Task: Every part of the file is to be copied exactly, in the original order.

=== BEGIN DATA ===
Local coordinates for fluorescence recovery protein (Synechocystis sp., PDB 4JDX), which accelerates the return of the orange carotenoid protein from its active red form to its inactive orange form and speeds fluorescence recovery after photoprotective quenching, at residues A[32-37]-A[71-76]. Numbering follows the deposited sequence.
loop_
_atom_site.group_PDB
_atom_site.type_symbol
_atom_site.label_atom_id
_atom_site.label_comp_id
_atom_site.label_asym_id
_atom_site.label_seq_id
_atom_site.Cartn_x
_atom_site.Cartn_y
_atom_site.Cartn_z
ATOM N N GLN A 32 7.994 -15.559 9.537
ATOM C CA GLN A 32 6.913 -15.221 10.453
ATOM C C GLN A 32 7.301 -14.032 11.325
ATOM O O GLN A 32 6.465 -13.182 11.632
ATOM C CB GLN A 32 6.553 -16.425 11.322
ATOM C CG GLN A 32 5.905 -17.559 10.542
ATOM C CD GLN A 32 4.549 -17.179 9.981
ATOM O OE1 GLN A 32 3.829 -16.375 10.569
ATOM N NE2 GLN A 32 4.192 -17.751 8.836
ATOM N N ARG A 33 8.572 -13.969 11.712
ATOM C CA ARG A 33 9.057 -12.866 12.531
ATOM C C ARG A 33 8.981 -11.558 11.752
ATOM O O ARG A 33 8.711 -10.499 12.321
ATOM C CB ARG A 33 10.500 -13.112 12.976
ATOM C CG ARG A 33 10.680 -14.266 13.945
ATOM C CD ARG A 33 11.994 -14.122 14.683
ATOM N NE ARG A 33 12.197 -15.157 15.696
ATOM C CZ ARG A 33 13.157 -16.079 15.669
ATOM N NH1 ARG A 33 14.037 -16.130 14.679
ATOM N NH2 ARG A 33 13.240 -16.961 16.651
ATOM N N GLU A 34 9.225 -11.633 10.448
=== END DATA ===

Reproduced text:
Local coordinates for fluorescence recovery protein (Synechocystis sp., PDB 4JDX), which accelerates the return of the orange carotenoid protein from its active red form to its inactive orange form and speeds fluorescence recovery after photoprotective quenching, at residues A[32-37]-A[71-76]. Numbering follows the deposited sequence.
loop_
_atom_site.group_PDB
_atom_site.type_symbol
_atom_site.label_atom_id
_atom_site.label_comp_id
_atom_site.label_asym_id
_atom_site.label_seq_id
_atom_site.Cartn_x
_atom_site.Cartn_y
_atom_site.Cartn_z
ATOM N N GLN A 32 7.994 -15.559 9.537
ATOM C CA GLN A 32 6.913 -15.221 10.453
ATOM C C GLN A 32 7.301 -14.032 11.325
ATOM O O GLN A 32 6.465 -13.182 11.632
ATOM C CB GLN A 32 6.553 -16.425 11.322
ATOM C CG GLN A 32 5.905 -17.559 10.542
ATOM C CD GLN A 32 4.549 -17.179 9.981
ATOM O OE1 GLN A 32 3.829 -16.375 10.569
ATOM N NE2 GLN A 32 4.192 -17.751 8.836
ATOM N N ARG A 33 8.572 -13.969 11.712
ATOM C CA ARG A 33 9.057 -12.866 12.531
ATOM C C ARG A 33 8.981 -11.558 11.752
ATOM O O ARG A 33 8.711 -10.499 12.321
ATOM C CB ARG A 33 10.500 -13.112 12.976
ATOM C CG ARG A 33 10.680 -14.266 13.945
ATOM C CD ARG A 33 11.994 -14.122 14.683
ATOM N NE ARG A 33 12.197 -15.157 15.696
ATOM C CZ ARG A 33 13.157 -16.079 15.669
ATOM N NH1 ARG A 33 14.037 -16.130 14.679
ATOM N NH2 ARG A 33 13.240 -16.961 16.651
ATOM N N GLU A 34 9.225 -11.633 10.448